You may not know this, but mobile gaming is actually the platform with the largest player base. It's so large in fact that it's not even close to the second largest, it dwarfs console and PC combined. The thing is however, mobile gaming often gets tied to the stigma of being for the casual audience, and generally, PC and console gamers don't even regard mobile gaming as a platform, but it's getting good, very good. To the point today where mobile gaming is a fantastic substitute for a busy individual. The main problem with it revolves around the handling because quite frankly touch screen controls are not great, but Razer has a solution for that, in the hand-held, attachable control pad accessory, the Razer Kishi.
The Razer Kishi is a device that slots into your phone's charging port (in my case an iPhone 11 Pro), acting as a new method to control various games. This device will not overpower your phone, in fact, it does very little unless you are using a Kishi enabled game, as any other time, the device is essentially just a plastic protective shell. Likewise, the Kishi will not drain your phone's battery, as it seems to be very energy efficient, and only active during gameplay.
It has a simple design, with a mostly blacked-out colour palette, aside from the decals on the buttons. The device has two analogue sticks, a multifunctional D-Pad, two bumpers, and two triggers, plus many buttons. Essentially, it's an Xbox controller that can fit around your phone. The really unusual part however comes in how it does this, as the Kishi can fold in on itself.
In its carried state, the Kishi is useless, but also a fraction of its size when expanded. Fitting the device is easy, you pull two tabs on the back of the Kishi, and pull the device apart until you hit the point when the Kishi has absolutely zero structural integrity. In this state, you can see the rubber backplate and sides, and how it easily fits around your phone. Connecting from here is simple, you plug the side with the charging jack in (for myself the side with the Lightning 3.5mm connector), and then proceed to stretch the other half around your phone, like a boa constrictor around its prey. The rubber connecting the two halves has flexibility here, so don't be concerned with damaging the Kishi.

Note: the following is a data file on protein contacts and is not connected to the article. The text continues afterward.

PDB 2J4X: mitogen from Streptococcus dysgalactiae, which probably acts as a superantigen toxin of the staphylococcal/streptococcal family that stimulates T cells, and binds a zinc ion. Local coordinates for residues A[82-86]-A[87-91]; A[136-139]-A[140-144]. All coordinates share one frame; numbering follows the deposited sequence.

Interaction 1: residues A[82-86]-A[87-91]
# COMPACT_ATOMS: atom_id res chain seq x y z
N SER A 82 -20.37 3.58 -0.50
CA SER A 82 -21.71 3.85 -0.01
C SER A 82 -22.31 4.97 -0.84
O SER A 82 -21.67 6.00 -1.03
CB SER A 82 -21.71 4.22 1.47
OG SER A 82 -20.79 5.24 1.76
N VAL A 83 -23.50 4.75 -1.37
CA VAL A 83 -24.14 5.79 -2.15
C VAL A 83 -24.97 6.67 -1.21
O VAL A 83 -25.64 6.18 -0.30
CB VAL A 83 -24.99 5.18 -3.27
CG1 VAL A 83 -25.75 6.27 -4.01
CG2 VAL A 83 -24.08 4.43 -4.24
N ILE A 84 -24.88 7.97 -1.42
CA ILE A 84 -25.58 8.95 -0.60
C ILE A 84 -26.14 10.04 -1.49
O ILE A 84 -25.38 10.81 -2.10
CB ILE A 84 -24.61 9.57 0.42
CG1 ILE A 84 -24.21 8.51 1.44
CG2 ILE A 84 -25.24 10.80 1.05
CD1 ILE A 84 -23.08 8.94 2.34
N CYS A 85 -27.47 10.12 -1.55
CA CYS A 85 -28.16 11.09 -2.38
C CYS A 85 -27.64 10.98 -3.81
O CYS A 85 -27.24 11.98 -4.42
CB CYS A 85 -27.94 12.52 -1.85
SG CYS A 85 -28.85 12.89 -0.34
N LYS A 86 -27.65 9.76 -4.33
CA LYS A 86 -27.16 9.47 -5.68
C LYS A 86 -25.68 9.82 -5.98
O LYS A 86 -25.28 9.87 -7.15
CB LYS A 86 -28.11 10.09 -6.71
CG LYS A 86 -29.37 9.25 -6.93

Before we get to the performance side of the review, it's worth mentioning that the Kishi feels great to hold, and your phone always feels safe within its grasp. To ensure that even more so, the Kishi comes with an extra set of rubber side panels, which can be easily swapped out to suit the dimensions of your phone.
Playing with a Kishi is very easy to adapt to, as it's very similar to a regular controller. When you boot up a Kishi enabled game, there's no hassle, you can just crack on and play. Likewise, games will often remove their on-screen touch controls to accommodate the Kishi's physical controls. The Kishi can be removed during a game to resort back to touch-screen controls, or oppositely, be activated during a game to switch from touch-screen mechanics. The idea is you never have to touch the screen when playing a Kishi game, but that doesn't mean the rest of your phone's operating system is implemented that way.
Over the course of reviewing the Kishi, I tested a plethora of games, both from the Apple Arcade line-up, but also from my Xbox, using Remote Play. I found that iOS titles felt better than Xbox games, simply due to them being played from my phone, and not streamed between devices. With that being said, whether I was playing iOS Cat Quest II or Sonic Racing, or even Destiny 2, or Doom Eternal on Xbox Remote Play - the Kishi exceeded my expectations, feeling great across whichever title I put it up against.
The problem is, it's really not all sunshine and rainbows with this device. In particular, for the iPhone and iOS, the number of adapted titles is relatively limited, to the point where every other game I seemed to test did not support its control scheme. Obviously, as the Kishi further ages, and more titles start supporting its systems, this issue will be resolved, but as of right now, I'm not certain the Kishi is the answer to elevating the experience of mobile gaming.
I do think this device has an incredibly bright future, and for the times I did use it, it performed exceptionally. For individuals who are looking for a better way to enjoy videogames for an hour every couple of days, the Kishi is a great piece of hardware for you. But, for someone who has easy access to a Nintendo Switch, a PC, or even a regular console, picking up a Kishi to play Candy Crush for a couple of minutes here and there just isn't plausible.
Boiling it down, my experience with the Razer Kishi shows its level of potential. This device is a fantastic piece of hardware with a great looking future, and for myself playing Sonic Racing has never been more enjoyable. However, the Razer Kishi is not designed for everyone. It isn't grossly expensive, sitting at £79.99, but unless you spend a considerable amount of time playing multiple different larger mobile titles, you will struggle to find a serious use for this system. Does that mean I intend to reform back to touch-screen controls? Absolutely not.
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